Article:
May 20, 2013
Since a handful of people have asked me about Google I/O, and it isn't a conference that a lot of academics go to, I thought I'd share my experience with this group.
First off - why did I go? The answer is because I didn't go to CHI so I wasn't worn out, and because Google asked. They offered me a $300 ticket (compared to the normal $900 which is also very hard to get). The primary reason I wanted to go was to experience the silicon valley big company event. I was interested of course to learn about Google's view of modern web technology, but mostly I just wanted to feel what this kind of event was like. (And full disclosure, I have research funding from Google.)
So, first let me comment on that feeling. It was pretty much what I expected - and totally surreal. It was VERY well organized with hundreds of Googlers and staff helping everywhere. Academics were treated specially (with a short special line, a special floor at an evening party, an invite to Google's SF offices for a tour, etc.). And it was seriously geeky. I was a distinct minority - caucasian and old. There was very little gray hair and very few women. And a lot of Asians of all kinds. The keynote was a lot like a rock concert. Super crowded - intense spirit. Thousands of people holding up their phones to take pictures of the screens showing fluid blobby animations to rock music before the start. And every one yelling a count down to the start (illustrated on the displays.) I almost laughed at that part - I guess you can tell my age. I enjoyed it, but just couldn't get *that* worked up about it :) The 3 hour keynote (and all the talks) was very well orchestrated and presented. I really enjoyed hearing Larry Page give his talk. Unlike the other highly scripted talks, his was clearly quite heartfelt. He was doing his best to step out of his demanding role and relate to his techy audience, and I think he succeeded. (Of course, cynics could argue that he was just very good at scripting the feeling of non-scriptedness...) He largely talked about the importance of being innovative and doing good - and stop the cat fighting that tech companies do. And then without any warning, he took 30 minutes of questions and there was a pretty interesting discussion - probably my favorite part of the whole conference.
There was, of course, excellent free food (breakfast and lunch). Free coffee. Free snack area. And a free Chromebook Pixel (retail $1,450) - meaning they gave away something like $10m worth of them. This event was not a money maker! At least not directly. They of course spent 3 days exciting 6,000 developers about using Google tools to help pursue Google's vision. You may have heard that Google is making their interfaces simpler - removing more stuff, predicting more stuff, and using more of your personal data. Some people will no doubt find that very scary and objectionable. But clearly lots of people (including, I admit, me) find it an acceptable trade-off. And their demos were astoundingly good. For any of you that remember Microsoft's painfully embarrassing voice recognition demos a few years back - Google ACED them. There was 100% recognition rate of live demos of the speaker talking into an actual phone, speaking fairly complex natural language at regular rates in a very noisy room of 6,000 people. And if you remember "Put That There" from 1979, then it was all the more impressive when they had good pronoun connectivity back to previous utterances. Expect to see a lot more voice recognition built into every Google product. (And no more clicking - soon you'll be able to just say "ok google" and start talking when most google products are open.)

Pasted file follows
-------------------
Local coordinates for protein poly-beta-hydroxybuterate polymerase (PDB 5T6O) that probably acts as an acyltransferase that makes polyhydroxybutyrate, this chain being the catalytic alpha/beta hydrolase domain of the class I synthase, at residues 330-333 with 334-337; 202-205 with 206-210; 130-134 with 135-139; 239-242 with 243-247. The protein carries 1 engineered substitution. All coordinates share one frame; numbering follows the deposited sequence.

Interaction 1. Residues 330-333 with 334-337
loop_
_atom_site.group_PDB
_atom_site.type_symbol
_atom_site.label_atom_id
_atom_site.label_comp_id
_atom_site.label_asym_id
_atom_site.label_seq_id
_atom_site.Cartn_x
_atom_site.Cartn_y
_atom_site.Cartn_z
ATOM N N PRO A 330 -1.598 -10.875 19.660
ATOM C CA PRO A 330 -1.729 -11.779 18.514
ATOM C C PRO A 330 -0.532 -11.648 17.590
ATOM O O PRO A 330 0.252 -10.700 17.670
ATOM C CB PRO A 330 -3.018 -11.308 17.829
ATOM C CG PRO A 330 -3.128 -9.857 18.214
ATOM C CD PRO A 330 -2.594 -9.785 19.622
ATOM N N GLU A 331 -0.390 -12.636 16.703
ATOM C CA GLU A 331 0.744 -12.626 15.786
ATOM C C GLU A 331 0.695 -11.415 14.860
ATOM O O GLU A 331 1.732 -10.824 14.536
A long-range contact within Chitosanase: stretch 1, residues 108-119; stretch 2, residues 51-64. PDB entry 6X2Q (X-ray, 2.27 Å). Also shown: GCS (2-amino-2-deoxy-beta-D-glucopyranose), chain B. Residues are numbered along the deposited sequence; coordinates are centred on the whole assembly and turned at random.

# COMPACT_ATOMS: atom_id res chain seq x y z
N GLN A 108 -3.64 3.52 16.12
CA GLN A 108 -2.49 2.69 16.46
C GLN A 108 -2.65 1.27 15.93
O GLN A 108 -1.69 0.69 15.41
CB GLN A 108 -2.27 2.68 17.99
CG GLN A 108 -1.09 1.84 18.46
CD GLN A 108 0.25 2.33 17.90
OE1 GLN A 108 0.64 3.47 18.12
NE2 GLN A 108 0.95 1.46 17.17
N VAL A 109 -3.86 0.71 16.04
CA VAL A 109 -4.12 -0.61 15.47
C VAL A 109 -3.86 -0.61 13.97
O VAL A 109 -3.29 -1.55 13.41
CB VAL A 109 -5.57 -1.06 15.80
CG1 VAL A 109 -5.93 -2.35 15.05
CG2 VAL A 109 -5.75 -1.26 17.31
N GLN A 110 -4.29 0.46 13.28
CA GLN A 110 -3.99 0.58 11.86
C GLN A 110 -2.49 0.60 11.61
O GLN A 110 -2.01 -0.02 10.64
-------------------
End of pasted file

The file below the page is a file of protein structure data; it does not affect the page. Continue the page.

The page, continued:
Glass was a big deal (but hardly mentioned in the keynote). Hundreds of people were wearing them. There was a place to try them out (which I did). And a number of talks on Glass (videos available for many of them.) Personally, I find Glass intriguing - but in its current form I think it is unlikely to be used outside of niche areas and geeks (beyond a startup phase). I predict they will be like bluetooth headsets. They will probably be everywhere next year until people realize that it is too annoying to wear something all the time (and charge them, etc) for the infrequent times when the value add over pulling out your phone is worth it (again, except for the geeks and niche uses). OTOH, if the cost was much less (i.e., it was built invisibly into regular glasses, had inductive charging, etc.) then that value calculus could be very different.
And then there were 2.5 days of talks, which I got somewhat bored of by the second day. Two of the talks I most wanted to see were overfull and I couldn't get in. It was very crowded and difficult to move around between sessions. And many of the others were just too deep about topics I wasn't that interested in (i.e., APIs for every Google product). It would be greatly rich for people building web startups using all of those tools - but academic research tends to be much more selective. And when there is something I actually want to use, it is easy enough to learn it with public resources.
So, bottom line, I am glad I went for the overall experience. But I'm not sure that I would recommend it to most academics (especially since most of the talks are available online.) But it was fun. And Google probably succeeded in their biggest goal which is that I left feeling more positive about Google than when I arrived.